Children weighing less than 11kg or younger than 12 years will need a lower dosage.

How much Tylenol can I take?

The usual dosage of acetaminophen (Tylenol) for adults is two 500mg tablets every 6 hours with a maximum daily dose of 4000mg in 24 hours (which works out to be 8 tablets a day). But many experts believe most people should not exceed more than 3000mg (6 tablets) a day. Children and adults weighing less than 50kg will need a lower dosage.

It can be confusing because different OTC medications can contain different dosages of acetaminophen, such as 325 mg, 500 mg, or 650 mg. To add to the confusion, acetaminophen may be listed as APAP on the label.

Examples of medicines that also contain acetaminophen include DayQuil, Dimetapp, Excedrin, Midol, NyQuil, and Sudafed. Always read the product label for hidden acetaminophen because you should not take more acetaminophen than recommended.

Are there any studies that support taking Tylenol and ibuprofen together?

There are several studies that show that taking ibuprofen and acetaminophen together is more effective than taking either one alone.

A combination tablet that contained 200mg of ibuprofen and 500mg of paracetamol and a combination tablet that contained 400mg of ibuprofen and 1000mg of paracetamol were much more effective in providing sustained pain relief in adults with moderate to severe acute dental pain than separate doses of ibuprofen or paracetamol.1

Combining ibuprofen and acetaminophen in the same tablet was just as effective as some opioids (oxycodone, hydrocodone, or codeine) at relieving moderate to severe pain (baseline score of 8.7) in 416 adults.2,3

What is ibuprofen (Advil)?

Ibuprofen is a pain-relief medicine that can be brought over the counter from a supermarket, drug store, or gas station. Brand names include Advil and Motrin.

Ibuprofen works by blocking COX enzymes which are needed to make prostaglandins, which are involved in inflammation (redness and swelling). By blocking these enzymes, ibuprofen decreases inflammation.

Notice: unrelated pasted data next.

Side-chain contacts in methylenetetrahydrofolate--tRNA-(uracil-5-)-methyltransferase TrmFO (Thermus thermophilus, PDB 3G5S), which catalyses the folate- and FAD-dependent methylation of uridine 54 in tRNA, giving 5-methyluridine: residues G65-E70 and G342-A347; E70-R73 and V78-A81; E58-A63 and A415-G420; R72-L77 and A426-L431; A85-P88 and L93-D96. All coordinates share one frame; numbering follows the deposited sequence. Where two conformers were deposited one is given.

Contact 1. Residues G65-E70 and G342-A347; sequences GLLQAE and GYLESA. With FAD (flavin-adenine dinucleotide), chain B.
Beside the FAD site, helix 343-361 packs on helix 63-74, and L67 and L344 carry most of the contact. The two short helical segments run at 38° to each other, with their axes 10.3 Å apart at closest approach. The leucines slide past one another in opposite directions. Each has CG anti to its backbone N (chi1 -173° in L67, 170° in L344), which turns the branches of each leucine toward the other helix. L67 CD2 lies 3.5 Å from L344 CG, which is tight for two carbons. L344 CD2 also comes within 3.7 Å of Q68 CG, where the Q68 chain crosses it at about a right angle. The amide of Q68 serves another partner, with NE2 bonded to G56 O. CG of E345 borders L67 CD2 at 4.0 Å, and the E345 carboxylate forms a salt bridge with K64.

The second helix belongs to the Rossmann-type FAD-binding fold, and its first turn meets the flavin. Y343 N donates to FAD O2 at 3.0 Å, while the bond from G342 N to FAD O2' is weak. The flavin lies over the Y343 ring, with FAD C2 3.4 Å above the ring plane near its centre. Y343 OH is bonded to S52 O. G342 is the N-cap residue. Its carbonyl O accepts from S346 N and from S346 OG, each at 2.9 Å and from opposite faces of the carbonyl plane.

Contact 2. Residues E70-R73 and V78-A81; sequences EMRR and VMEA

Ibuprofen is a nonsteroidal anti-inflammatory drug (NSAID).

What is Tylenol?

Acetaminophen (Tylenol) is another pain-relief medicine that can be brought over the counter. Brand names for acetaminophen include Tylenol. In some countries, acetaminophen is called paracetamol.

Acetaminophen has a unique way of working, although it is still thought to work by inhibiting certain COX enzymes.

  1. Mehlisch DR, Aspley S, Daniels SE, Southerden KA, Christensen KS. A single-tablet fixed-dose combination of racemic ibuprofen/paracetamol in the management of moderate to severe postoperative dental pain in adult and adolescent patients: a multicenter, two-stage, randomized, double-blind, parallel-group, placebo-controlled, factorial study. Clinical therapeutics 2010; 32(6): 1033‐1049.
  2. Moore PA, Hersh EV. Combining ibuprofen and acetaminophen for acute pain management after third-molar extractions: translating clinical research to dental practice. J Am Dent Assoc. 2013 Aug;144(8):898-908. doi: 10.14219/jada.archive.2013.0207. PMID: 23904576.
  3. Chang AK, Bijur PE, Esses D, Barnaby DP, Baer J. Effect of a Single Dose of Oral Opioid and Nonopioid Analgesics on Acute Extremity Pain in the Emergency Department: A Randomized Clinical Trial. JAMA. 2017 Nov 7;318(17):1661-1667. doi: 10.1001/jama.2017.16190. PMID: 29114833; PMCID: PMC5818795.

Related medical questions

Drug information

Related support groups